Godfrey Baldacchino is Professor of Sociology and Canada Research Chair (Island Studies) at the University of Prince Edward Island; Visiting Professor at the University of Malta, Malta; Executive Editor of Island Studies Journal; and author/editor of various publications, including Extreme Tourism: Lessons from Cold Water Islands (Elsevier, 2006); and Global Tourism and Informal Labour Relations: The Small Scale Syndrome at Work(Mansell, 1997) . He is since 2010 Vice-President of the International Small Islands Studies Association.



Feeding the Rural Tourism Strategy: Food and Notions of Place and Identidy

Abstract: Food is undergoing a cultural renaissance: not only as a high art form for the savvy and literati, but as a marker of both exceptionality of, and connectivity between cultures and their places. A basic need for all living things, the act of eating has today become an affirmation of history and heritage, a nostalgic link with the past, a key medium for rich cultural encounters between hosts and guests, an opportunity for playful culinary experimentation, and an economic opportunity for peripheral regions. And amid all of this it is increasingly an intrinsic facet of power and privilege.

This skipper's address will chart the origins, and developments that have led to the book A Taste of Islands (2012), featuring sixty recipes, and the stories behind them, from sixty different islands around the world, and including various exemplars from the broad North Atlantic: Aland, Bornholm, Faroes, Great Britain, Greenland, Gotland, Guernsey, Iceland, Jersey, Little Cranberry Island, Magdalene Islands, Newfoundland, Prince Edward Island, Oland, Saaremaa and Vega. Food encounters connect locals with visitors, with members of the diaspora and with absolute strangers; while lingering, rediscovered or invented recipes provide economic lifelines, and new markets, to local produce.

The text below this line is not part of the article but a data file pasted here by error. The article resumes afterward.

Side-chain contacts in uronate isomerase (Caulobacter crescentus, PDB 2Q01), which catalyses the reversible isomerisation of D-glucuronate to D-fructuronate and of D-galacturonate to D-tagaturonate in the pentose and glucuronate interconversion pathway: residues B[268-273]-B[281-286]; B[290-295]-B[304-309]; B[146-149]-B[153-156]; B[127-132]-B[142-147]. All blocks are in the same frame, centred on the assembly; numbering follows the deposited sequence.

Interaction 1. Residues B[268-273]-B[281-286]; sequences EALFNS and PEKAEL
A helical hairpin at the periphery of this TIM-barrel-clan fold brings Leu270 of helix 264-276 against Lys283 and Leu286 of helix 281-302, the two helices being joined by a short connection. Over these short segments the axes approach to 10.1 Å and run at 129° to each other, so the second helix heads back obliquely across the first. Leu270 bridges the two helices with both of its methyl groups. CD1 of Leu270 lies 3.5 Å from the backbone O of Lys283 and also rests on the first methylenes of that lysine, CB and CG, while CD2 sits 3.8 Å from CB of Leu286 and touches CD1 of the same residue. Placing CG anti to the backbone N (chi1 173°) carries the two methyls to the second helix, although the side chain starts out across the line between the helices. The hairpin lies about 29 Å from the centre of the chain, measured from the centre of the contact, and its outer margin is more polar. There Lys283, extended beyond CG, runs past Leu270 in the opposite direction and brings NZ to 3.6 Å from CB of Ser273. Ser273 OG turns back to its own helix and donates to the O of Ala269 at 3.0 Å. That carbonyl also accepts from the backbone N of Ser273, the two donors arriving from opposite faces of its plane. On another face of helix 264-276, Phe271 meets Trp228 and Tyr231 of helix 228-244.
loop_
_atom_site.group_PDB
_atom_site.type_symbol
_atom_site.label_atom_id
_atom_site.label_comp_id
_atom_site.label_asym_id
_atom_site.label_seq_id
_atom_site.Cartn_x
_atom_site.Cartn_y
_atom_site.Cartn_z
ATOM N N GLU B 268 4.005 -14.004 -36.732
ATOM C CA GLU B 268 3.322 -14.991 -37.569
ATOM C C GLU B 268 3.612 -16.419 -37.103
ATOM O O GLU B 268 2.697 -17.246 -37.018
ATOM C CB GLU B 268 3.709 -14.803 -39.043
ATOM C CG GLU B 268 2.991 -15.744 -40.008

Gunnar Þór Jóhannesson is Assistant Professor at the University of Iceland. With a background in anthropology and human geography he studied the emergence of tourism economies through the approach of actor-network theory in his PhD work. His current research interests are in the area of entrepreneurship in tourism, tourism policy and destination development as well as research methodologies. He is a co-editor of Actor-Network Theory and Tourism: Ordering, materiality and multiplicity, recently published with Routledgeand has published his work in journals including Tourist Studies, Tourism Geographies, Scandinavian Journal of Hospitality and Tourism and Current Issues in Tourism.